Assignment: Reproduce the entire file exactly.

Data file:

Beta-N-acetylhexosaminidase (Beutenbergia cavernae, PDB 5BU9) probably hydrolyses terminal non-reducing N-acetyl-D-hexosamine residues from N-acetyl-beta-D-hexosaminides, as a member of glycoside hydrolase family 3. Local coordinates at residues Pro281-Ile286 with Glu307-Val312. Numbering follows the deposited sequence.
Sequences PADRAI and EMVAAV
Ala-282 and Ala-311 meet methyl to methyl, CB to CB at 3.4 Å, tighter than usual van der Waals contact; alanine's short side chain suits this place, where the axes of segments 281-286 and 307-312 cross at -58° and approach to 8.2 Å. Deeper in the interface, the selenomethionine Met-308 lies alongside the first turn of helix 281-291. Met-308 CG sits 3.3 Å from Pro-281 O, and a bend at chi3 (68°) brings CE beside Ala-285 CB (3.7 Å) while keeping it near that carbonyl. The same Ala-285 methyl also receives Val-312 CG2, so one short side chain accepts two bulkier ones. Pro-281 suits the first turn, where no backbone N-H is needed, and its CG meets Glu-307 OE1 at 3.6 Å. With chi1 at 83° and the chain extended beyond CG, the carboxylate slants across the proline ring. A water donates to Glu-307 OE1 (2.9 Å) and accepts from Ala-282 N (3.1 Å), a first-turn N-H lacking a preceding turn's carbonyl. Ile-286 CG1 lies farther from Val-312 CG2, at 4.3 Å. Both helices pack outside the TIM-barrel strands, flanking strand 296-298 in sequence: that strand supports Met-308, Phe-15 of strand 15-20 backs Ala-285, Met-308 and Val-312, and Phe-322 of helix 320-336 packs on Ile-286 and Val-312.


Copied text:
Beta-N-acetylhexosaminidase (Beutenbergia cavernae, PDB 5BU9) probably hydrolyses terminal non-reducing N-acetyl-D-hexosamine residues from N-acetyl-beta-D-hexosaminides, as a member of glycoside hydrolase family 3. Local coordinates at residues Pro281-Ile286 with Glu307-Val312. Numbering follows the deposited sequence.
Sequences PADRAI and EMVAAV
Ala-282 and Ala-311 meet methyl to methyl, CB to CB at 3.4 Å, tighter than usual van der Waals contact; alanine's short side chain suits this place, where the axes of segments 281-286 and 307-312 cross at -58° and approach to 8.2 Å. Deeper in the interface, the selenomethionine Met-308 lies alongside the first turn of helix 281-291. Met-308 CG sits 3.3 Å from Pro-281 O, and a bend at chi3 (68°) brings CE beside Ala-285 CB (3.7 Å) while keeping it near that carbonyl. The same Ala-285 methyl also receives Val-312 CG2, so one short side chain accepts two bulkier ones. Pro-281 suits the first turn, where no backbone N-H is needed, and its CG meets Glu-307 OE1 at 3.6 Å. With chi1 at 83° and the chain extended beyond CG, the carboxylate slants across the proline ring. A water donates to Glu-307 OE1 (2.9 Å) and accepts from Ala-282 N (3.1 Å), a first-turn N-H lacking a preceding turn's carbonyl. Ile-286 CG1 lies farther from Val-312 CG2, at 4.3 Å. Both helices pack outside the TIM-barrel strands, flanking strand 296-298 in sequence: that strand supports Met-308, Phe-15 of strand 15-20 backs Ala-285, Met-308 and Val-312, and Phe-322 of helix 320-336 packs on Ile-286 and Val-312.